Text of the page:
Lawrence, Susan (1871–1947)

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Lawrence, Susan (1871–1947)

British politician. Born in London, England, in 1871; died in 1947; daughter of an eminent lawyer and a judge's daughter; studied at University College, London, and Newnham College, Cambridge.

Member of London County Council (1910–28); elected to Popular Borough Council (1919); served as Labour member of Parliament (1923–24, 1926–31); served as parliamentary secretary to Ministry of Health (1929–31); served as chair of Labour Party (1929–30).

Although she never dedicated herself to women's issues during her political career, the feminist movement is indebted to Susan Lawrence. Simply by attaining the office of MP (member of Parliament) in Britain's Parliament of the 1920s, and functioning skillfully there, Lawrence and a handful of other women gave British society new reasons to respect women's abilities.

Born in London in 1871 to a privileged family and well educated, the tall, dignified, and intellectual young Lawrence exuded self-confidence. While still at Newnham College, she led the Conservatives in the college's Political Society, and shortly afterward was elected to a Conservative post on the London County Council. However, Conservative "indifference to low wages and the bad conditions of women [workers]" eventually motivated her to join the Labour Party, where she found her life's path.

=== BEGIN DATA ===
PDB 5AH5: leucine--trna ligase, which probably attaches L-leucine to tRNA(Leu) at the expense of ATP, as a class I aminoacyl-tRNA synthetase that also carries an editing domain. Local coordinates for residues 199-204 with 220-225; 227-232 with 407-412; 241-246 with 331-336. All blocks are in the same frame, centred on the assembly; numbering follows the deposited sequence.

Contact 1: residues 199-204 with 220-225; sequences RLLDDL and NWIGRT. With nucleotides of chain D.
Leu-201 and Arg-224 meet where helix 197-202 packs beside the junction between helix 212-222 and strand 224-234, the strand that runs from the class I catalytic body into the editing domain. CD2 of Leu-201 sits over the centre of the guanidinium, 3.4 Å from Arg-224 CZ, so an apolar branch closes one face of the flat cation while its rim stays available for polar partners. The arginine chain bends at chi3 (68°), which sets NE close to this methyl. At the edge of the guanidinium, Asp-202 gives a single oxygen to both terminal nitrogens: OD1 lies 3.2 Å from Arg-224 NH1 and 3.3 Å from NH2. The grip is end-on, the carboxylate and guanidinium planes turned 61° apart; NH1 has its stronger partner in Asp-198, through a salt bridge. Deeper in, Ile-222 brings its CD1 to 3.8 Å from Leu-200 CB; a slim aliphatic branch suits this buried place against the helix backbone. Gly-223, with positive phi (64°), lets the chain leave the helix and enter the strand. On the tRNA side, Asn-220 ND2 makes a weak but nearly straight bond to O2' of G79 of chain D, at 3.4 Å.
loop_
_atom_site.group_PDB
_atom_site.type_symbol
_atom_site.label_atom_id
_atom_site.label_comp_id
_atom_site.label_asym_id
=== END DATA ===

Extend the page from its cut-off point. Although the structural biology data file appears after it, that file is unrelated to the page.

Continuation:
Her sincerity, integrity, vigor, and dedication soon propelled her to national office. As an MP, her method was single-minded and her style heroic in her defense of the rights of the working classes; her attitude has been referred to as "daredevil" and "revolutionary." In committee work, this outlook kept her from listening well, but in parliamentary debate, to which she always contributed heavily, it gained her the respect of House members who found her speeches expert, forceful, and precise in relevant fact and detail. Yet her parliamentary career was truncated before its peak, when she was defeated in 1931. Ten years after that, still stalwart in her socialism, she was ousted from the party's executive committee.

Ninety percent of Lawrence's debate topics as an MP were welfare issues, but her politics never included distinctions between women's and men's concerns. In fact, she declared in 1918 that "women must combat the argument that women should organize themselves on a sex basis" and was angry when Labour Party women barred male speakers from one of their national conferences. For her, the class struggle required men and women to band together. In her later years, Lawrence was popular for her racy stories about Labour Party notables, and she remained greatly interested in social issues until the day she died.


Harrison, Brian. Prudent Revolutionaries: Portraits of British Feminists between the Wars. Oxford: Clarendon Press, 1987.

Jacquie Maurice , Calgary, Alberta, Canada

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